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Yuristy, Russell (1936–)

Russell Yuristy, September 1981.
L. Marusiak (Saskatchewan Archives Board) 81-1748-54

Russell Yuristy is well known for his surrealistic playground creations: these playful sculptures can be found across Canada and in the United States. However, he is not confined to three-dimensional works, but also expresses himself through painting, works in pen, pencil, pastels, and various printmaking techniques. Yuristy was born in Goodeve, Saskatchewan. In 1959, he received his BA with a major in English and creative writing from the University of Saskatchewan. In 1962–63, he attended art classes there, and then completed an MSc in Art in 1967 at the University of Wisconsin in Madison. He taught drawing and painting at the University of Saskatchewan, Regina Campus from 1967 to 1971, and was also workshop coordinator for the Emma Lake Artists’ Workshops in 1969 and 1970. In 1971, Yuristy moved to Silton, Saskatchewan, where he purchased the old Roman Catholic Church on the main street. In Silton, Yuristy became the project leader of the Creative Playground Workshop, which saw the construction, sometimes in his backyard, of large animal playground structures. These structures were inspired by surrealistic drawings he had made of hollow animals.

In 1974, officials of Expo Canada commissioned Yuristy to design and build a wooden animal playground for Expo ’74 in Spokane, Washington. The fair’s theme of conservation and ecology matched his work perfectly because his playground structures use lumber mill rejects and recycled wood. Some of the pieces located on Canada Island include a giant crow and hornless moose. Children have approved of Yuristy’s constructions, but adults have not always agreed. In 1977, there was an uproar over a structure in the shape of a giant buffalo built for the Swift Current Exhibition Centre; the original wooden structure, destroyed by vandals, was rebuilt in 1978 out of concrete and reinforced steel. Some of his other playground structures include a goose commissioned by the Wascana Centre Authority in Regina, and a beaver commissioned by the National Capital Commission in Ottawa. In 1994, he created a large aluminium sculpture titled Switch Hitter for Ottawa’s Triple A Stadium.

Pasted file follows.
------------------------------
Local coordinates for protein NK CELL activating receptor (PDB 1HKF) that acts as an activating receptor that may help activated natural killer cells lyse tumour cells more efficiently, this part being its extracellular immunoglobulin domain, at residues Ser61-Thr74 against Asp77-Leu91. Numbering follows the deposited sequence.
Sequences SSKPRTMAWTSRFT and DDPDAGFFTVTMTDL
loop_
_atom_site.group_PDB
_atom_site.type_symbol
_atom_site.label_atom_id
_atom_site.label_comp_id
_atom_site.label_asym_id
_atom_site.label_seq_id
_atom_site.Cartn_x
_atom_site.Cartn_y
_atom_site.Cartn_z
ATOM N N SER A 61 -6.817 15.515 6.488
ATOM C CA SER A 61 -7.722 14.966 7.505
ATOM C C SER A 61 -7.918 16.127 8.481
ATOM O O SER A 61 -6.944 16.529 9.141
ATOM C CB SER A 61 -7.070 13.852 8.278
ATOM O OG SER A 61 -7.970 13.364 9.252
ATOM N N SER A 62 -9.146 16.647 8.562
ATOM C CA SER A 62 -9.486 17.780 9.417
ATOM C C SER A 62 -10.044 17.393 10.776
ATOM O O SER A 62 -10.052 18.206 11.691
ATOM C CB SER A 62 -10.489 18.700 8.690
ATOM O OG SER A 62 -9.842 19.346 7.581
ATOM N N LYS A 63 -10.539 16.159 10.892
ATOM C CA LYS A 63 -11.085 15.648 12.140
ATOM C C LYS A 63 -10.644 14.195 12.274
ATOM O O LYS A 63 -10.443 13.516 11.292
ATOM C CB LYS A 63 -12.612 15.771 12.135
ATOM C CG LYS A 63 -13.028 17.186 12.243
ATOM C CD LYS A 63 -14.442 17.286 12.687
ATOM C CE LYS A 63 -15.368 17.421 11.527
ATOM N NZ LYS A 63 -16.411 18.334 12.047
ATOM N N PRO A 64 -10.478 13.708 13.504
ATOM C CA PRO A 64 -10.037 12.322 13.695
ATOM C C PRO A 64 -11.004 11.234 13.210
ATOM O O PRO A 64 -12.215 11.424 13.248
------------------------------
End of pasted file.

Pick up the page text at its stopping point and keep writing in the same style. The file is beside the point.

Yuristy has also exhibited his paintings, drawings, and prints in numerous cities across Canada. He has had solo exhibitions at the Susan Whitney Gallery in Regina as well as in Montreal, Ottawa, and Lethbridge. In 1986, he left Saskatchewan for Ottawa. His works can be found at the National Gallery of Canada, Canada Council Art Bank, Mendel Art Gallery, MacKenzie Art Gallery, McDonald Corporation (Chicago), and Shaklee Corporation (San Francisco).

Julia Krueger

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